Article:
The exhibition layers Warhol’s commercial work with his personal life during the 1950s while living in New York City.
The looping layout of the second floor of The Andy Warhol Museum can sometimes feel disorienting.
But in Adman: Warhol Before Pop, it works in the exhibition’s favor by presenting multiple narratives simultaneously. The exhibition, which opened April 27, layers Warhol’s commercial work with his personal life during the 1950s while living in New York City and ends up revealing a more intimate portrait of the artist than expected.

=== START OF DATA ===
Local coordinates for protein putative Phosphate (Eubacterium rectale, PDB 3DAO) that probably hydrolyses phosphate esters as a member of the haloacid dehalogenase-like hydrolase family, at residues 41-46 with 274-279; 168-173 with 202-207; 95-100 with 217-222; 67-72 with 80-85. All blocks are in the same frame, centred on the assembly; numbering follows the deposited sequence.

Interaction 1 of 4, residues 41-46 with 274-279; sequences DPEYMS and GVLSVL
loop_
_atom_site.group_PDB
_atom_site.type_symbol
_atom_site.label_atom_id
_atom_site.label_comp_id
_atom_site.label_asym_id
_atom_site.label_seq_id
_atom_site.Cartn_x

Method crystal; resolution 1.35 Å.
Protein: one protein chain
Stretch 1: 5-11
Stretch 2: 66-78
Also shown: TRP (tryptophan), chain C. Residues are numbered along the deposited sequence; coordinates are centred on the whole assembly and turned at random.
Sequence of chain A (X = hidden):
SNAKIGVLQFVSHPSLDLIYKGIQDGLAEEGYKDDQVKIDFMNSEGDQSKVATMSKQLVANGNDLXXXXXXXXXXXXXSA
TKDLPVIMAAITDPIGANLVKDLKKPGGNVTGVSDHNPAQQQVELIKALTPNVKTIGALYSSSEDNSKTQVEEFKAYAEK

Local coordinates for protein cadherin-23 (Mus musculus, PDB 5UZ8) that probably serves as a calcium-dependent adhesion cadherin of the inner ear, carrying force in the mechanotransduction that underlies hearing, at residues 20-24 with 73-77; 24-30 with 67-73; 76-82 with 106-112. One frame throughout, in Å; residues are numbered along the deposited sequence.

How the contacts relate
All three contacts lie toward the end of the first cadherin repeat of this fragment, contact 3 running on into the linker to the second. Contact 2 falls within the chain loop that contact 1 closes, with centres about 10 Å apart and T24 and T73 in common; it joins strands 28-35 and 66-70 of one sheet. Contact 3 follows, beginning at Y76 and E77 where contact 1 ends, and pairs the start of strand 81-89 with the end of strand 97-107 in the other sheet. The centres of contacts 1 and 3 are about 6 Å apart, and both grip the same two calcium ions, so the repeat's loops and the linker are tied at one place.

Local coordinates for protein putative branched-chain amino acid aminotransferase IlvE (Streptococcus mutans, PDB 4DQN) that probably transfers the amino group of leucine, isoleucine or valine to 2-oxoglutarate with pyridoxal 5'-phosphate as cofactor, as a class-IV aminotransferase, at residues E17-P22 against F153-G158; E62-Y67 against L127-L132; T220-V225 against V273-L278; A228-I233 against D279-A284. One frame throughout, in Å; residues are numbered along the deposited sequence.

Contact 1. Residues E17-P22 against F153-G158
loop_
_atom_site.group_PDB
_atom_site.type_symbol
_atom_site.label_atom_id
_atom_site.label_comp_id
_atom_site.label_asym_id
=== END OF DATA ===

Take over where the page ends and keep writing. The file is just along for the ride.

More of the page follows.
In the outermost walls, snakes mingle with pointy shoes, jazz records, and horoscope illustrations that showcase Warhol’s fanciful line work as an award-winning commercial illustrator. It is here that we see the lesser known processes he implemented, like ink blotting, stamping and marbleizing, which point to the urgency and efficiency he sought, and eventually found through silk-screening later on in his career.
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